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October 28, 2010

Midnight Movie of the Week #43 - Horror of Dracula

It's often hard to see that Horror of Dracula, which seems tame by today's standards, is a film to which almost all of the horror traditions we believe in can be traced back to.  Blood?  Got it.  Breasts? Not quite bare, but on display.  A silent killer?  Not quite, but Count Dracula only speaks 13 lines - all to one character - and Christopher Lee would go completely silent in the next Dracula film he did (Dracula - Prince of Darkness).  These days it's hard to believe that this film was once deemed violent and controversial, considering everything that's happened to the horror genre from Psycho to Saw.  (This is the only time I'll ever connect those movies, I swear!)  But it's true; I can't think of a single horror film pre-Psycho that resembles the future of horror like Horror of Dracula does.
Still, the great thing about Hammer's first take on Dracula is that, at its core, it understands the allure of Count Dracula.  This wasn't hard to miss at the time - Universal's version that starred Bela Lugosi was STILL playing in some theaters (despite being 27 years old), and another Dracula film - The Return of Dracula, starring Francis Lederer - would open a month before Hammer's film had its premiere in Milwaukee, Wisconsin.  (If you had asked me to guess where Hammer's first Dracula film premiered earlier in my days, I'd have never, ever guessed Milwaukee.)  That American black-and-white film was quickly forgotten by audiences - even after the producers added a color shot that mimicked the stakings in Horror of Dracula.
Horror of Dracula marks the first time that Peter Cushing and Christopher Lee would appear as the top-billed stars in a film together, and both did their part to keep the film relevant.  Though the role of Van Helsing had been played before and would be played again, I've always felt that Cushing does to it what Karloff did to Frankenstein's monster.  This is the textbook example of a vampire expert, and this Van Helsing even makes comments about the similarity between vampirism and addiction to drugs, which would become a hot button issue in vampire films of the '80s and '90s.  A lot of credit has to go to the writing by Hammer's unsung hero Jimmy Sangster, but Cushing doesn't need much help to make the role his own.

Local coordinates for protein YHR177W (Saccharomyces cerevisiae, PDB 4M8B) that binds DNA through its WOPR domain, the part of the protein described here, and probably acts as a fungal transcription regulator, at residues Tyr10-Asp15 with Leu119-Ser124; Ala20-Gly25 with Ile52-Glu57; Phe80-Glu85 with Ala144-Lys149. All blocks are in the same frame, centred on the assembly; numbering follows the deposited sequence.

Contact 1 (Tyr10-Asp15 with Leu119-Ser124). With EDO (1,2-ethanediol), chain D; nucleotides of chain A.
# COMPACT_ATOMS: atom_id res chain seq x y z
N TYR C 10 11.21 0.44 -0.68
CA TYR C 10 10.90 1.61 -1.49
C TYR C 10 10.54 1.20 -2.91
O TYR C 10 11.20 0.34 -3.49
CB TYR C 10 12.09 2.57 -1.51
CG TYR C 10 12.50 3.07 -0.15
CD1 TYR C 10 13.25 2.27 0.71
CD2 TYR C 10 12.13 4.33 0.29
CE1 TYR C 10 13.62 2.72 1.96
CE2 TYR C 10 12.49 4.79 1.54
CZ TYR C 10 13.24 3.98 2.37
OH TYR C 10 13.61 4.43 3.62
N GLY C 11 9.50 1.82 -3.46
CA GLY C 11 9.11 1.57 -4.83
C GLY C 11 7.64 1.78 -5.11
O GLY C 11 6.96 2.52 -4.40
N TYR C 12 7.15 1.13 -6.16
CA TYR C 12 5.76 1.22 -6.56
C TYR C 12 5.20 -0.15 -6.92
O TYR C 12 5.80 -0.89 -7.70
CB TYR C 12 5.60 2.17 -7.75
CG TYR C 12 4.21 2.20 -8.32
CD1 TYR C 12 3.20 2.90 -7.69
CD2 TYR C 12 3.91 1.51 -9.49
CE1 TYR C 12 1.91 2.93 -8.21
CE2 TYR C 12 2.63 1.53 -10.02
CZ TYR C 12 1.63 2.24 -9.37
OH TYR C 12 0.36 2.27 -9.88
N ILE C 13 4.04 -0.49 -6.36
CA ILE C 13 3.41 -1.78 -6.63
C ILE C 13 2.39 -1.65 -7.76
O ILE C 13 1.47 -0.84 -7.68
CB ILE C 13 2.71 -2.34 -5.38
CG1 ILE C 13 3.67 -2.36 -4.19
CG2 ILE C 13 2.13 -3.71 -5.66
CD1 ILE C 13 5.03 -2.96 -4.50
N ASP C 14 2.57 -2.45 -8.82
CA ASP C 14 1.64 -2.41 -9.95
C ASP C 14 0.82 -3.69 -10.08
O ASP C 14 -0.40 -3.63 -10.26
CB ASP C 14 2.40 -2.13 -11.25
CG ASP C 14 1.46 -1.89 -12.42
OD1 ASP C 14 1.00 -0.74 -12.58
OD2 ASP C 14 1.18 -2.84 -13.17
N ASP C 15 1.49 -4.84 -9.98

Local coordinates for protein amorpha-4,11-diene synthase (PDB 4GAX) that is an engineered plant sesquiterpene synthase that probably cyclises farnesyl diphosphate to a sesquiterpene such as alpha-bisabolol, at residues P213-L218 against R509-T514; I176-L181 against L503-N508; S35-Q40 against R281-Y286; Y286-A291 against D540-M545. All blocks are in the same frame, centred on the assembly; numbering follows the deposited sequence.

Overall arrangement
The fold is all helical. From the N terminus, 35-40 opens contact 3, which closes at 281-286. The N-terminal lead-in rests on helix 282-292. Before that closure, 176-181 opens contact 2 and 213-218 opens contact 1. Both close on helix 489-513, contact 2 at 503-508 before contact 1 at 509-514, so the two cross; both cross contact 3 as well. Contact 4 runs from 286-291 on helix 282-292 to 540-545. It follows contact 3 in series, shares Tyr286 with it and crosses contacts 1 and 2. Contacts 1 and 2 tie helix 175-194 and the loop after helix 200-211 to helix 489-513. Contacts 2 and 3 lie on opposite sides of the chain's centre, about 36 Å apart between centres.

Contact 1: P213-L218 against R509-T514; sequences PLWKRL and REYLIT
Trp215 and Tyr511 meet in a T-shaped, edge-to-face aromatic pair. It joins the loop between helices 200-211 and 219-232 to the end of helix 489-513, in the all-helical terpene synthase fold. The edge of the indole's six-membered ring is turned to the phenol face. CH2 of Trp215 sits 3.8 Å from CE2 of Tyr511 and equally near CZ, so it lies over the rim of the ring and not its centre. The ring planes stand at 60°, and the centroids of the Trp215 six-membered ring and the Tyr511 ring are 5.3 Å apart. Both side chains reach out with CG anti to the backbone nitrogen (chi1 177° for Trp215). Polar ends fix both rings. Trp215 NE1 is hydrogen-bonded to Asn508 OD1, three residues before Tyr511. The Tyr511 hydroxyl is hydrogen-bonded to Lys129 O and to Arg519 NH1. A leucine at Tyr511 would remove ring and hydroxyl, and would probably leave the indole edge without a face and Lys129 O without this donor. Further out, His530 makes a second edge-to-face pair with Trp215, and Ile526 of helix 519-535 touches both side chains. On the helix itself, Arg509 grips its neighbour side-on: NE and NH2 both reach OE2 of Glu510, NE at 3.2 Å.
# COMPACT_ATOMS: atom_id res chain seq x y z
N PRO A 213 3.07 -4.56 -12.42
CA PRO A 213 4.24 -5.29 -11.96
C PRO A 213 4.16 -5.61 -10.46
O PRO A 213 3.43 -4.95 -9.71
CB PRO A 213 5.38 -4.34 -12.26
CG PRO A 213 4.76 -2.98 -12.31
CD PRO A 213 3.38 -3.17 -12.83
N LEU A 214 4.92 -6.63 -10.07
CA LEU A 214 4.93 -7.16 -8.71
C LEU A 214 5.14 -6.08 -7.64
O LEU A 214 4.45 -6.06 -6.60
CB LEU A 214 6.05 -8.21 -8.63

Plus, we've got Lee.  His turn as Dracula, though marred by difficult contact lenses that at times rendered him blind on set, is the rare new take on a classic character that soars.  His physical presence - at 6'5" tall - is key to the film, as he's certainly more imposing than that Hungarian fellow who never drinks wine.  This is another bit of flash forward to the future of horror - in which killers got bigger and slower and quieter - but Lee's size is not the only thing that makes his Dracula effective.  The man shows a keen ability to play both the human Count and the inhuman Dracula without speaking for the film's final two acts.  There's a startling - and effective - disconnect between the proper Count he plays at the beginning of the film and the snarling beast he becomes when threatened.  Lee became Dracula just as Cushing became Van Helsing, though Lugosi's staying power has kept both portrayals fresh.  (I'll never be able to give up on the "Creatures of the night..." line from Bela.)